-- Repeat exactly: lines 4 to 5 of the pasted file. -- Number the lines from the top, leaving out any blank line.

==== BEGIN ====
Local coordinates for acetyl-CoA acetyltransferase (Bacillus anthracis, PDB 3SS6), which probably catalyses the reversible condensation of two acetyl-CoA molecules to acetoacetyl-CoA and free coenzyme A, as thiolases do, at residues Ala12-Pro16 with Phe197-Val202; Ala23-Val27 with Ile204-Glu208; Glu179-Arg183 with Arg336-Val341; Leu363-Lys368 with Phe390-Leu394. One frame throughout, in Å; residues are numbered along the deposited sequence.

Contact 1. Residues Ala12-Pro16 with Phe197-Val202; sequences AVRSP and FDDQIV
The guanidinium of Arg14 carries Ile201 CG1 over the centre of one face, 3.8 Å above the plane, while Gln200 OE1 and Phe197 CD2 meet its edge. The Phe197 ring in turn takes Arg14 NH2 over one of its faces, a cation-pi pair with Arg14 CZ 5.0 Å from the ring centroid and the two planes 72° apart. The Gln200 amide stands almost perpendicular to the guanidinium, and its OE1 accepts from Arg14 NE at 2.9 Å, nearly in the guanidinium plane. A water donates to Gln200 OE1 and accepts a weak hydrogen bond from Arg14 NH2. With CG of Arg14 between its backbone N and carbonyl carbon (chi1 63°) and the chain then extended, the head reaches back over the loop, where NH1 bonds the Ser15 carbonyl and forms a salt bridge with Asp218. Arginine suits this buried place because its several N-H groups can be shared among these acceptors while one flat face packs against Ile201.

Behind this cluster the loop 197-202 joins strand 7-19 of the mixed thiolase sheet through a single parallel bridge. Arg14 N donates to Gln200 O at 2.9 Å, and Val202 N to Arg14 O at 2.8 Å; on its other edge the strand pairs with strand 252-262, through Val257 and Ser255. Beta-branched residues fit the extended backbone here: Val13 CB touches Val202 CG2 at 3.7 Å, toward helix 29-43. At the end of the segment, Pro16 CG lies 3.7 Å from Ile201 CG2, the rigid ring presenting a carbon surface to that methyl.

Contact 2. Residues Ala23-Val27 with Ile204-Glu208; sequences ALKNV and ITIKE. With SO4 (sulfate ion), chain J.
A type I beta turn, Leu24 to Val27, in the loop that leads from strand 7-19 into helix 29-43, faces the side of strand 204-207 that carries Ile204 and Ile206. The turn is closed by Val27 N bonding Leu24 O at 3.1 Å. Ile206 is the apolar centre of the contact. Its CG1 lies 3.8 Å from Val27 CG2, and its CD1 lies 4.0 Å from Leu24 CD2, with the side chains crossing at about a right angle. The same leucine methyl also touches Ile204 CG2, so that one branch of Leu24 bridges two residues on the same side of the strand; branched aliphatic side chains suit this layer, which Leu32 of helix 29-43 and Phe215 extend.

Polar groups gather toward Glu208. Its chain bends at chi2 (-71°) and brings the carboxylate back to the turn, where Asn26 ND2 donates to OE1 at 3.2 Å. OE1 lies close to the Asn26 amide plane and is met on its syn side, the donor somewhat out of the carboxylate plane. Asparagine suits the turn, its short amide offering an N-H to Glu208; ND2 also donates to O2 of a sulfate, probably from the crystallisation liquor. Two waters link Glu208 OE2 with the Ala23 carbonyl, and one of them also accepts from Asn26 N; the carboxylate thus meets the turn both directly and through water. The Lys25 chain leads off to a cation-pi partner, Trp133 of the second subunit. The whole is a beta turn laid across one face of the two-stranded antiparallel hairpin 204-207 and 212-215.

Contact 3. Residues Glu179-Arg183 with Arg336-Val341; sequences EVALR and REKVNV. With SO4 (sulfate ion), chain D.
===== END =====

Behind this cluster the loop 197-202 joins strand 7-19 of the mixed thiolase sheet through a single parallel bridge. Arg14 N donates to Gln200 O at 2.9 Å, and Val202 N to Arg14 O at 2.8 Å; on its other edge the strand pairs with strand 252-262, through Val257 and Ser255. Beta-branched residues fit the extended backbone here: Val13 CB touches Val202 CG2 at 3.7 Å, toward helix 29-43. At the end of the segment, Pro16 CG lies 3.7 Å from Ile201 CG2, the rigid ring presenting a carbon surface to that methyl.

Contact 2. Residues Ala23-Val27 with Ile204-Glu208; sequences ALKNV and ITIKE. With SO4 (sulfate ion), chain J.